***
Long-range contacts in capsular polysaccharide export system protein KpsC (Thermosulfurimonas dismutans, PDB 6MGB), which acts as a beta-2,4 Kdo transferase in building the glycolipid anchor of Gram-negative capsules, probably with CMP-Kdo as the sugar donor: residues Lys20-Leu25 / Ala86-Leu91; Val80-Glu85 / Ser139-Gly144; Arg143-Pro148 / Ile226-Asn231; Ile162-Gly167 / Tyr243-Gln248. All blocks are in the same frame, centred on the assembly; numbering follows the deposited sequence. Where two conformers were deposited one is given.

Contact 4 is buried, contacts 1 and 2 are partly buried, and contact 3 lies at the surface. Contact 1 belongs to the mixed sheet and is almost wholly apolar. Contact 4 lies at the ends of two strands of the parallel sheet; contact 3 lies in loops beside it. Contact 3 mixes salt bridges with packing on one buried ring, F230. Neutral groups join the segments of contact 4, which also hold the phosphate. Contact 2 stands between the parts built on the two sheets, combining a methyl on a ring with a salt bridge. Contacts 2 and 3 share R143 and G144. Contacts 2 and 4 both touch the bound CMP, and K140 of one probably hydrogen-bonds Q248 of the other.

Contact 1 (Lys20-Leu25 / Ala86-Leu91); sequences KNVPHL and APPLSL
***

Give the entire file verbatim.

Long-range contacts in capsular polysaccharide export system protein KpsC (Thermosulfurimonas dismutans, PDB 6MGB), which acts as a beta-2,4 Kdo transferase in building the glycolipid anchor of Gram-negative capsules, probably with CMP-Kdo as the sugar donor: residues Lys20-Leu25 / Ala86-Leu91; Val80-Glu85 / Ser139-Gly144; Arg143-Pro148 / Ile226-Asn231; Ile162-Gly167 / Tyr243-Gln248. All blocks are in the same frame, centred on the assembly; numbering follows the deposited sequence. Where two conformers were deposited one is given.

Contact 4 is buried, contacts 1 and 2 are partly buried, and contact 3 lies at the surface. Contact 1 belongs to the mixed sheet and is almost wholly apolar. Contact 4 lies at the ends of two strands of the parallel sheet; contact 3 lies in loops beside it. Contact 3 mixes salt bridges with packing on one buried ring, F230. Neutral groups join the segments of contact 4, which also hold the phosphate. Contact 2 stands between the parts built on the two sheets, combining a methyl on a ring with a salt bridge. Contacts 2 and 3 share R143 and G144. Contacts 2 and 4 both touch the bound CMP, and K140 of one probably hydrogen-bonds Q248 of the other.

Contact 1 (Lys20-Leu25 / Ala86-Leu91); sequences KNVPHL and APPLSL